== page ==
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How To Grill A Sirloin Steak Perfectly

We LOVE steaks here at CookingChew.

Steaks belong in that special category of ingredients that “give back” in terms of flavor.

For us, this means that the amount of care and thought that you put into choosing, prepping, and cooking your steak will come out with the final dish.

So, if you really took the time to choose the right cut of steak, prep it right, and cook it correctly, you’re going to end up with a tender, succulent, melt-in-your-mouth dish.

In the same vein, not putting in the time and effort for your steak means you’ll probably end up with a sad piece of meat that’s going to be a chore to cut, let alone eat.

Basically, we’re saying, INVEST IN YOUR STEAK.

Take the time to pick the right cut, use the right tools and ingredients, and learn how to cook it perfectly, there’s no going back.

Trust us, after you’ve mastered the art of cooking your steak, you’ll wonder how you ever settled for anything less.

Grilled Sirloin Steak

Grilled Sirloin Steak

Yield: 4 servings
Prep Time: 5 minutes
Cook Time: 20 minutes
Total Time: 25 minutes

When cooked right, sirloin steak is a delicious treat that’s perfect for any date night. But if you want to give your steak dinner a little bit more oomph, rub this herby mustard mixture on your steak before cooking it. It’s going to elevate your steak from delicious to positively mind-blowing!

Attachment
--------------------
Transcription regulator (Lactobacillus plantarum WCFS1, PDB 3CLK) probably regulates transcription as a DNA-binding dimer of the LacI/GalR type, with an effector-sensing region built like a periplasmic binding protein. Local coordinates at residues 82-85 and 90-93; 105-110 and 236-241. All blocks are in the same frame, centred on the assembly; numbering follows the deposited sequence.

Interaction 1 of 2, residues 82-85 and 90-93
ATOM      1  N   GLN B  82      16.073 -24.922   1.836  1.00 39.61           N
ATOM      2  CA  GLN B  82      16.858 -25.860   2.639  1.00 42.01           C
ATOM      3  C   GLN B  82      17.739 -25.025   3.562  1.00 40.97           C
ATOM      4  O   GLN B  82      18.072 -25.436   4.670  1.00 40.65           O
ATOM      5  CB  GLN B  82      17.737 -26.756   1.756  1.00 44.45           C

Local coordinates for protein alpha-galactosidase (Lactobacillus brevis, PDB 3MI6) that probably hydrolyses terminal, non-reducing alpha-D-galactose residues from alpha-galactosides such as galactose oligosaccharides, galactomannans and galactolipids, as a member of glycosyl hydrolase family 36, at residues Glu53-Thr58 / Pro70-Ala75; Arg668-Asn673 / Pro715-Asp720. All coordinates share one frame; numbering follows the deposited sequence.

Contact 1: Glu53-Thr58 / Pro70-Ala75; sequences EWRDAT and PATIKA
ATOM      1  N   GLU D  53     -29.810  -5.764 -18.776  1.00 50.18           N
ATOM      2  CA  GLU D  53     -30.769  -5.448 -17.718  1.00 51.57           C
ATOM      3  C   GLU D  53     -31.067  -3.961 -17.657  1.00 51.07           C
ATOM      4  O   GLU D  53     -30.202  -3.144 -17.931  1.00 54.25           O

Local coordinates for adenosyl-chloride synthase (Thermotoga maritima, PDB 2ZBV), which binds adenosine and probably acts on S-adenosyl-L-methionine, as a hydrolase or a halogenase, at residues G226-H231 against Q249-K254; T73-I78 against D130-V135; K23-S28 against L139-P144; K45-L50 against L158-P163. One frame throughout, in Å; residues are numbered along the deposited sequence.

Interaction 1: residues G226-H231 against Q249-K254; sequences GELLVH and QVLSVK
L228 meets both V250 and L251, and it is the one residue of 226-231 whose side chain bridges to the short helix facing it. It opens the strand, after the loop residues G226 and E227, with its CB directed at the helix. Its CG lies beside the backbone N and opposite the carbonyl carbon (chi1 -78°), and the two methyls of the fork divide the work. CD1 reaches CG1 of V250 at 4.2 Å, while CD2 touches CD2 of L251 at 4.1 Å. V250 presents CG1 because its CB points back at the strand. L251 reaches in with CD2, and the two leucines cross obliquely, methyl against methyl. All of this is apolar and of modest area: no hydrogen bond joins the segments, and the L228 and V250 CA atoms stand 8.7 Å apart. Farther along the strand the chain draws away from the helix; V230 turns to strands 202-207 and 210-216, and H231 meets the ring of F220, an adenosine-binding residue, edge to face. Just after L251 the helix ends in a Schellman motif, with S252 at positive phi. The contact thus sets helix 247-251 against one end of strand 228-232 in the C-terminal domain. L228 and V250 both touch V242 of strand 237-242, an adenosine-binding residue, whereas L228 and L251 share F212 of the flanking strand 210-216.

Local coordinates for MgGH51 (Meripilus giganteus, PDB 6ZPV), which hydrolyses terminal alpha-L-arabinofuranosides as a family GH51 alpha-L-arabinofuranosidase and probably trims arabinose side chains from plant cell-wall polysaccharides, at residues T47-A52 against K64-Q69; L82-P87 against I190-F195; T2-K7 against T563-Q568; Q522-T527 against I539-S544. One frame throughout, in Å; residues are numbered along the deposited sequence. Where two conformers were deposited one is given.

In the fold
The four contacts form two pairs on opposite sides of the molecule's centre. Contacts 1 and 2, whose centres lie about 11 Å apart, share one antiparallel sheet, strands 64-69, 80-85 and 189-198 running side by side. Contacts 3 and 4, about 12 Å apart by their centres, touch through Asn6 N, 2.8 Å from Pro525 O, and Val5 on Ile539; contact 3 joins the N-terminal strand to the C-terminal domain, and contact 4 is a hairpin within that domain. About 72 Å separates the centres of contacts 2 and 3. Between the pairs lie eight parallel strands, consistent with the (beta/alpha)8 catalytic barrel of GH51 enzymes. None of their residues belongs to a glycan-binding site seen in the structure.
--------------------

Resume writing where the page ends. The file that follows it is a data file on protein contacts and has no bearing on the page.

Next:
Ingredients

  • 2 T. extra virgin olive oil
  • 2 T. Dijon mustard
  • 2 t. Italian seasoning
  • ½ t. garlic powder
  • 1 ½ lbs. sirloin steak (approx. 4 pieces at 1 ½“ thickness each)
  • Sea salt and black pepper, to taste

Instructions

  1. Heat olive oil in a large seasoned cast-iron skillet over medium-high heat.
  2. While the pan is heating, combine mustard, garlic powder, and Italian seasoning in a small bowl and mix well.
  3.  Season steaks with salt and pepper to taste.
  4. Generously coat each steak with herb mustard, making sure that the steak is evenly coated on all sides.
  5. When olive oil starts to smoke, swirl the skillet carefully to ensure that the entire cooking surface is coated.
  6.  Add steak and sear on one side first, approximately 1-2 minutes. Flip and sear the other side for another 1-2 minutes. Make sure to sear the sides as well by holding the steak upright with tongs.
  7.  After searing, place the steak back into the pan and lower the heat down to medium. Allow steak to cook on one side for 5-7 minutes. Turn the steak and cook for another 3-5 minutes until you reach the desired doneness. (This recipe will result in medium-rare steaks).